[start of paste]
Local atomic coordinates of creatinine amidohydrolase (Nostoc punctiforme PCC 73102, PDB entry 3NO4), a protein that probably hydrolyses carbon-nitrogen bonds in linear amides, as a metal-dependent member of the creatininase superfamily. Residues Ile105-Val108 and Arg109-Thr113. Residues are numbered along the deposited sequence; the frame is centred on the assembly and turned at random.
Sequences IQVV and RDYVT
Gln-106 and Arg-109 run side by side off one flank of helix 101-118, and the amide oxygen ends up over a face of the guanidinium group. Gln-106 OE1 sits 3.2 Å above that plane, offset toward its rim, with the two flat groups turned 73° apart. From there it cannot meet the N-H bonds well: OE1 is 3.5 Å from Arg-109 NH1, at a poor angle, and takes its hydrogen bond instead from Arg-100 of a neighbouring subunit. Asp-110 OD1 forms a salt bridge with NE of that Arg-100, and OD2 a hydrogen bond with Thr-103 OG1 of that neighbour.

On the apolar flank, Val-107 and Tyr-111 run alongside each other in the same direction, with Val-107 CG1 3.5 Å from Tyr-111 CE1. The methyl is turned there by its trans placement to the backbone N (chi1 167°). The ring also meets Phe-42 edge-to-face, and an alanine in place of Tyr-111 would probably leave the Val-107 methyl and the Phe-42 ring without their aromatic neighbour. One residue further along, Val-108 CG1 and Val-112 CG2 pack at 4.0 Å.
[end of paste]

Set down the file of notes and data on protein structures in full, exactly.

Local atomic coordinates of creatinine amidohydrolase (Nostoc punctiforme PCC 73102, PDB entry 3NO4), a protein that probably hydrolyses carbon-nitrogen bonds in linear amides, as a metal-dependent member of the creatininase superfamily. Residues Ile105-Val108 and Arg109-Thr113. Residues are numbered along the deposited sequence; the frame is centred on the assembly and turned at random.
Sequences IQVV and RDYVT
Gln-106 and Arg-109 run side by side off one flank of helix 101-118, and the amide oxygen ends up over a face of the guanidinium group. Gln-106 OE1 sits 3.2 Å above that plane, offset toward its rim, with the two flat groups turned 73° apart. From there it cannot meet the N-H bonds well: OE1 is 3.5 Å from Arg-109 NH1, at a poor angle, and takes its hydrogen bond instead from Arg-100 of a neighbouring subunit. Asp-110 OD1 forms a salt bridge with NE of that Arg-100, and OD2 a hydrogen bond with Thr-103 OG1 of that neighbour.

On the apolar flank, Val-107 and Tyr-111 run alongside each other in the same direction, with Val-107 CG1 3.5 Å from Tyr-111 CE1. The methyl is turned there by its trans placement to the backbone N (chi1 167°). The ring also meets Phe-42 edge-to-face, and an alanine in place of Tyr-111 would probably leave the Val-107 methyl and the Phe-42 ring without their aromatic neighbour. One residue further along, Val-108 CG1 and Val-112 CG2 pack at 4.0 Å.